Files and images about the American Volunteer Group commanded by Claire Chennault. The AVG Flying Tigers defended Burma and China with their shark-faced P-40 Tomahawks in the opening months of the Pacific War, December 1941 - July 1942.

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Celebrating Sino-America via the AVG

The Peoples' Republic has made a good thing out of the American Volunteer Group, and in the process conflated the AVG not only with the US Army Air Forces but also Chiang Kai-shek's military and paramilitary aviation.

"Chinese people will never forget their old comrades-in-arms and old friends, visiting Chinese State Councilor and Minister of National Defense Wei Fenghe said during a meeting with Flying Tigers veterans and their relatives in Washington [recently]," notes the Global Times.

Of course Chiang battled the Communists as fiercely as he did the Japanese, and of course there are no AVG pilots still with us. Nevertheless, the Chinese were able to enlist at least one USAAF cargo pilot who flew supplies over the "Hump" of the Himalayas, along with a granddaughter of Claire Chennault, to blur the history of the Flying Tigers.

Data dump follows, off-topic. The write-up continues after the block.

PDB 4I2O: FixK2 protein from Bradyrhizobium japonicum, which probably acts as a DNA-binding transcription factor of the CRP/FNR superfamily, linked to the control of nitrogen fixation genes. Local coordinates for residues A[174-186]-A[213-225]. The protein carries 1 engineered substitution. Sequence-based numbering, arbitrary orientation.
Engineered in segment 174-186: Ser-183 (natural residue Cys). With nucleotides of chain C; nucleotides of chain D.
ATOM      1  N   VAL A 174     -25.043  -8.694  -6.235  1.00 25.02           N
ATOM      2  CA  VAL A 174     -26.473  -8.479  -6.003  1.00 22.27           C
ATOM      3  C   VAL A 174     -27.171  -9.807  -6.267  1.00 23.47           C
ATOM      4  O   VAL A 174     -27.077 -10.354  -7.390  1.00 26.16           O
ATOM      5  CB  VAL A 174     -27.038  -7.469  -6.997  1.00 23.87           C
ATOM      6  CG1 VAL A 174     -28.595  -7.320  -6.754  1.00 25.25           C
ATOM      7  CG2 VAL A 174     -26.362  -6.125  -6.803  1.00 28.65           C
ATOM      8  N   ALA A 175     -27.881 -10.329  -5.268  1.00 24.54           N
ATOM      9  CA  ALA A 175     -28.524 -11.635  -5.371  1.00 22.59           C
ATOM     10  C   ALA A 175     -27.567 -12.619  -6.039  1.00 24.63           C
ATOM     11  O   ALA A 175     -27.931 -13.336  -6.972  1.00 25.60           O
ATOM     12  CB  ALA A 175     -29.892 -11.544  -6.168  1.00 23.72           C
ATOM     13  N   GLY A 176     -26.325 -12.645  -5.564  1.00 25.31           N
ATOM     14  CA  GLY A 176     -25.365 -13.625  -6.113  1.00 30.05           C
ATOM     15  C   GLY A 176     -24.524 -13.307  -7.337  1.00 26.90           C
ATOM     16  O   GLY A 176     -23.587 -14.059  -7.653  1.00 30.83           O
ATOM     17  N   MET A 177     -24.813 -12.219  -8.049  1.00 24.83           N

P-43 Lancers en route to China

P-43 Lancers In 1941, as Chennault and the Roosevelt White House were scrambling to find aircraft for China, the US Army took the chance to get rid of 125 P-43 Lancers. The Army had ordered them primarily to keep the Seversky-Republic assembly line working while the fabled P-47 Thunderbolt was made ready for production. With the port of Rangoon closed in February 1942, the Lancers were diverted to Karachi, where they were assembled by US Army mechanics and flown to China by AVG, CAF, and USAAF pilots. This photo, from a Kodak Brownie camera, was auctioned recently on eBay. On the back, there's a note that it was taken at Karachi in June 1942. (A tip of the virtual hat to Edward Rogers.) For more, see the Annals of the Chinese Air Force. Blue skies! — Dan Ford

A 'Special Air Unit' for China:

Flying Tigers
revised and updated

The Tigers forge a legend:

The P-40 files:

The Bill Pawley files:

Tales of the Flying Tigers

Books, movies, comics:

A good myth never dies: